Johnny Depp and Meryl Streep urge MPAA to lower 'Bully' rating
New Orleans Saints quarterback Drew Brees also joins the fray
LOS ANGELES (AP) — More Hollywood heavyweights are joining the call for a lower rating on the teen-focused documentary "Bully."
The Weinstein Co, which is releasing the film March 30, said Tuesday that Johnny Depp, Meryl Streep and New Orleans Saints quarterback Drew Brees have signed on to support the film.
Lee Hirsch's documentary on bullying in American schools has been rated R, which restricts children under 17 from seeing it without an adult. The Motion Picture Association of America, which oversees movie ratings, cited language as the reason for the R rating.
Friedkin's 'Killer Joe' gets an NC-17
Meanwhile, Weinsteins continue to protest R rating for 'Bully'
That prompted a Michigan teenager who was bullied in middle school to start an online petition calling for a lower rating for the film so more young people can see it. She met with MPAA officials last week and delivered the 200,000 signatures she collected, but the group declined to change the rating.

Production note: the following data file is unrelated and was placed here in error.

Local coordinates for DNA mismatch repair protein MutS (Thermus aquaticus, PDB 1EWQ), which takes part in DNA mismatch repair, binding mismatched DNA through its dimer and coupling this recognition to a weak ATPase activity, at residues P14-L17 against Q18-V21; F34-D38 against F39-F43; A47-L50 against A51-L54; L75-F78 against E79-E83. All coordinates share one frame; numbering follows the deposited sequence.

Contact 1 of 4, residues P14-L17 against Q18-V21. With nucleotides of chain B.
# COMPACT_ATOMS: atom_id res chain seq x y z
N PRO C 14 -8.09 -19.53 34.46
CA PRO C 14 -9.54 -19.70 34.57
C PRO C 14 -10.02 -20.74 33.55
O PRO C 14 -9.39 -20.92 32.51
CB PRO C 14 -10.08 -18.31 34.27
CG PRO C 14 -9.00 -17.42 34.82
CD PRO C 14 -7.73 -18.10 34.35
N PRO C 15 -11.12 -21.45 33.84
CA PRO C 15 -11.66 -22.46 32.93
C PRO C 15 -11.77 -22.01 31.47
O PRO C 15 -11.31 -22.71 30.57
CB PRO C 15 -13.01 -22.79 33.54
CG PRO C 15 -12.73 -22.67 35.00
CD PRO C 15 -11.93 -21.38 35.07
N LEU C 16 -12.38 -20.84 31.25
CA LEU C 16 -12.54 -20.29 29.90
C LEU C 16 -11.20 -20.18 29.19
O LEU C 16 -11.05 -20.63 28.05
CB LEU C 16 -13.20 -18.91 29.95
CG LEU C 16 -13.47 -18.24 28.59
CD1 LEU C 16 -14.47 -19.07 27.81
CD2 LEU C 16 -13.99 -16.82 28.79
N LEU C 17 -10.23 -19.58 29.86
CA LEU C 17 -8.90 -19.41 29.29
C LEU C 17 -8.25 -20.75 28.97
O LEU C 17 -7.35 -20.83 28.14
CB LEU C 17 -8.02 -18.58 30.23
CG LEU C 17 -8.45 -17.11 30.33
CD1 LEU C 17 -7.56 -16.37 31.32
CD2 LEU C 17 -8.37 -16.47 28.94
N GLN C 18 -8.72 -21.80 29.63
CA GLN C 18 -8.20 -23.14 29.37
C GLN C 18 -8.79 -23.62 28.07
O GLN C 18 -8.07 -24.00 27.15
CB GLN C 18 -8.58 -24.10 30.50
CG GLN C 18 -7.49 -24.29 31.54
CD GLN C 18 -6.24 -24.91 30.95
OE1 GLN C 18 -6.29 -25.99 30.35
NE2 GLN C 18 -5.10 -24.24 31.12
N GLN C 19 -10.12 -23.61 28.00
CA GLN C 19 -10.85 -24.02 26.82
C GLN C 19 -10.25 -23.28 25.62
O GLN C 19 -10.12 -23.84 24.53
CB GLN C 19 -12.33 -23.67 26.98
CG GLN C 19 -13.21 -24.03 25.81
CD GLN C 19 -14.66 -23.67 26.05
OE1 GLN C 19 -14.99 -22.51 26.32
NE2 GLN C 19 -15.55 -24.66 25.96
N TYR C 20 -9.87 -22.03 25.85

Katy Butler, a 17-year-old high school junior from Ann Arbor, now has nearly 300,000 signatures on her petition on Change.org. Among them is that of New York Sen. Kirsten Gillibrand, who tweeted Monday that she supports the teen's effort to lower the film's R rating to PG-13. Gerry Lopez, chief of AMC Theaters, also added his name to the petition, the Weinstein Co. said.
MPAA spokesman Howard Gantman did not address the possibility of a PG-13 for "Bully" in his response Tuesday to the growing call for a revision of its rating.
"We respect the viewpoints of members of Congress and the public and Hollywood celebrities who care deeply about an issue that is troubling our nation," he said in an email. "The MPAA shares the goal of shining a light on the problems caused by bullying, and we hope that this new film and the national discussion about it among educators, parents and students will help lead to ways to better ensure that kids feel safe and protected when they come to school."
Copyright (2011) Associated Press. All rights reserved. This material may not be published, broadcast, rewritten, or redistributed.
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